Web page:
Safety Warnings for Fidget Spinners

By Susanne Dwyer

Any household where kids live or even visit today probably has a couple (or dozens) of fidget spinners lying around. On Aug. 10, Consumer Product Safety Commission (CPSC) Acting Chairman Ann Marie Buerkle announced the agency was investigating some reported incidents that prompted a warning to parents and caregivers to keep fidget spinners and similarly branded toys from small children because the plastic and metal spinners can break and release small pieces that can be a choking hazard. Buerkle said there have also been reports of fires involving battery-operated fidget spinners.

She said it is key to use the charging cable that either comes with the fidget spinner or has correct connections for the device. Charging cables are not interchangeable, Buerkle warns.

Also, if a fidget spinner is marketed and is primarily intended for children “12 years of age and younger,” its manufacturer and/or retailer must certify it meets standards, including limits for phthalates, lead content, and lead in paint, including the U.S Toy Standard ASTM F963-16, and be labeled as such.

Remember:

  • Keep fidget spinners away from children under 3 years of age.
  • Plastic and metal spinners have small pieces (including batteries) that can be a choking hazard. Choking incidents involving children up to age 14 have been reported.
  • Warn children of all ages not to put fidget spinners or small pieces in their mouths or play with the fidget spinner near their faces.

If you have battery-operated fidget spinners:

  • Have working smoke alarms in your house to protect you if there is a fire;
  • Be present when products with batteries are charging;
  • Never charge a product with batteries overnight while you are sleeping;
  • Always use the cable that came with the fidget spinner; or
  • If the fidget spinner did not come with a cable, use one with the correct connections for charging; and
  • Unplug your fidget spinner immediately once it is fully charged.

Buerkle urges consumers to visit the CPSC Fidget Spinner Safety Education Center for additional safety tips, and urges consumers to report fidget spinner safety incidents to CPSC at www.SaferProducts.gov.

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From: Consumer News and Advice

    

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Relaxation Awaits: 2018 Best Places to Retire

By Susanne Dwyer

Editor’s Note: This was originally published on RISMedia’s blog, Housecall. See what else is cookin’ now at blog.rismedia.com:

Are you getting ready to find your retirement paradise? There are a lot of things to consider before making the big move. Lucky for you, U.S. News & World Report just unveiled their 2018 Best Places to Retire list to help you make your decision.

These rankings reflect a number of factors that can affect your retirement, such as happiness, housing affordability, desirability, retiree taxes, the job market and healthcare quality. In order to narrow down the list, U.S. News & World Report surveyed pre-retirees (ages 45-59) and retirement-aged (ages 60-plus) individuals.

If an overall happy life is the most important to you, head on over to Sarasota, Fla. But if you need strong housing affordability, then maybe San Antonio, Texas is for you. Weigh out your pros and cons before making a decision.

Here are the top 10 retirement spots. Is your relaxing oasis on this list?

  1. Sarasota, Fla.
  2. Lancaster, Pa.
  3. San Antonio, Texas
  4. Grand Rapids, Mo.
  5. El Paso, Texas
  6. McAllen, Texas
  7. Daytona Beach, Fla.
  8. Pittsburgh, Pa.
  9. Austin, Texas
  10. Washington, D.C.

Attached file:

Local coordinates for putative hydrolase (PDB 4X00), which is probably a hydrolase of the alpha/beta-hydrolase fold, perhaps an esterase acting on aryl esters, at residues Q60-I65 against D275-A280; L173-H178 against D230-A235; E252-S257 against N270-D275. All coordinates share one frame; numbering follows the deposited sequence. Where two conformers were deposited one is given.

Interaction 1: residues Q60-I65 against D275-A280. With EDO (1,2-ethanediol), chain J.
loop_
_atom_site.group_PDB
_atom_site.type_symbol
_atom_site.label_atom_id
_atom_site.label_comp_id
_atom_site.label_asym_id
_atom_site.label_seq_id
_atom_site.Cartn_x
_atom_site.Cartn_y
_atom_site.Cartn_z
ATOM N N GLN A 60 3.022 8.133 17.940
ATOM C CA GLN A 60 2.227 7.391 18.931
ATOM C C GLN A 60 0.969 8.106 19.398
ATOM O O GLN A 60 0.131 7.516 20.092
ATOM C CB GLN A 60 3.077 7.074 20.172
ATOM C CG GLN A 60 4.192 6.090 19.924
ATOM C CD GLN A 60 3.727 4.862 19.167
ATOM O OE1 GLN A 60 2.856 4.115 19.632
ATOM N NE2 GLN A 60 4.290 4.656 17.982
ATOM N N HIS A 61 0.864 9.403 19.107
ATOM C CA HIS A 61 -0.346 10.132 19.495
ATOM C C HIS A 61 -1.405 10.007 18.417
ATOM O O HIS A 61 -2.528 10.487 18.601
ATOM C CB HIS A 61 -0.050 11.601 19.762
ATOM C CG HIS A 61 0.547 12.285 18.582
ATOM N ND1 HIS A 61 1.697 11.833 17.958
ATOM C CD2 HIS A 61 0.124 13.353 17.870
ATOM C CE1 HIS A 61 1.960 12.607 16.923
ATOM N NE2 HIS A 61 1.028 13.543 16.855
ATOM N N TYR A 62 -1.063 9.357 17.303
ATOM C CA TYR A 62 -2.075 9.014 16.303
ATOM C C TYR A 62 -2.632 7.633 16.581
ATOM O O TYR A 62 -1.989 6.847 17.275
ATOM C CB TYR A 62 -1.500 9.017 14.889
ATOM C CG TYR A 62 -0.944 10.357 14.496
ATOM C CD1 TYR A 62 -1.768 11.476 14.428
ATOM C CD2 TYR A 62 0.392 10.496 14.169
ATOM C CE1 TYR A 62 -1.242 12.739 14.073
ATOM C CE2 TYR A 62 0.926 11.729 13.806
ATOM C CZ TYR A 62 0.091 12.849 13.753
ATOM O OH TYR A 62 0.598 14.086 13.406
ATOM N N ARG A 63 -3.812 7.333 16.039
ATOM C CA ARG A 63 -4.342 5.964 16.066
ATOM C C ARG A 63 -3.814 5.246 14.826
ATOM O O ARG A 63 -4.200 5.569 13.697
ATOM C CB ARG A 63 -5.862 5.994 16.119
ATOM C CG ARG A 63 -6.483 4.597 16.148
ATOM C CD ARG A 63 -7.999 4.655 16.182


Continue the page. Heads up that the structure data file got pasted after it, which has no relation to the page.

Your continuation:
View the entire list on U.S. News & World Report.

View the methodology.

Liz Dominguez is RISMedia’s associate content editor. Email her your real estate news ideas at ldominguez@rismedia.com.

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From: Consumer News and Advice

    

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With a little help, Houston plants can adapt to Indiana home

By By Kathy Huber Q: I am moving to Indiana in late spring, and I’d like your advice on taking some of my Houston plants.
I want to move some scadoxus from the ground to pots. When should I do this? I also have potted lycoris. What will their blooming behavior be in zone 5?
I’d like to pot up a small Rangoon creeper. How should I overwinter it, and how large must a potted creeper be in order to bloom?
Dave Sherron, Houston
A: Divide and transplant/pot the scadoxus, or blood lily, when the foliage has yellowed and is dying down, as the South African bulb goes dormant for the winter.
Blood lily produces softball-size orange-red blooms on tall stems in spring in Houston-area gardens. The lance-shaped foliage appears after the flowers.

From: Gardening

    

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Nancy Wey
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Give Your Home a Facelift: Home Improvement Projects for Less Than $500

By Susanne Dwyer

Editor’s Note: This was originally published on RISMedia’s blog, Housecall. See what else is cookin’ now at blog.rismedia.com:

Home improvement doesn’t have to break the bank. You can freshen up the spaces in your home or investment property with a number of small projects that cost less than $500, and make you feel like you spent a lot more! Here are some basic ideas.

Paint Power
Painting is one of the cheapest and easiest home improvements to make. A fresh coat of paint will make any room look as good as new, which is sure to add value. Choose colors that are popular to give a more modern, up-to-date look, or stick to the neutral classic colors. At around $25 a gallon, paint is an inexpensive way to improve your home’s desirability and is something that just about any homeowner can tackle on their own. While you’re at it, look up—do you have that outdated popcorn ceiling? Scrape that texture away to get rid of the dated looking ceilings.

Borrow Ideas
Instead of hiring a designer who will inevitably give you a lot of expensive ideas, such as tearing down walls or pulling up perfectly good flooring, just copy what others have done. You can find all sorts of ideas in books and magazines and on interior decorating TV shows, Pinterest and other websites. To keep to a tight budget, pick projects that can be completed yourself.

Get an Energy Audit
Take advantage of your utility company’s free energy audits to determine which improvements could save you hundreds (or thousands!) of dollars in utility costs each year. Most local utility companies will come and inspect your house for free, and the improvements are generally going to have some sort of tax rebate. Having an energy-efficient home is a salable improvement, or, if you plan on staying in the home for the long haul, you can put the money saved toward a different home improvement.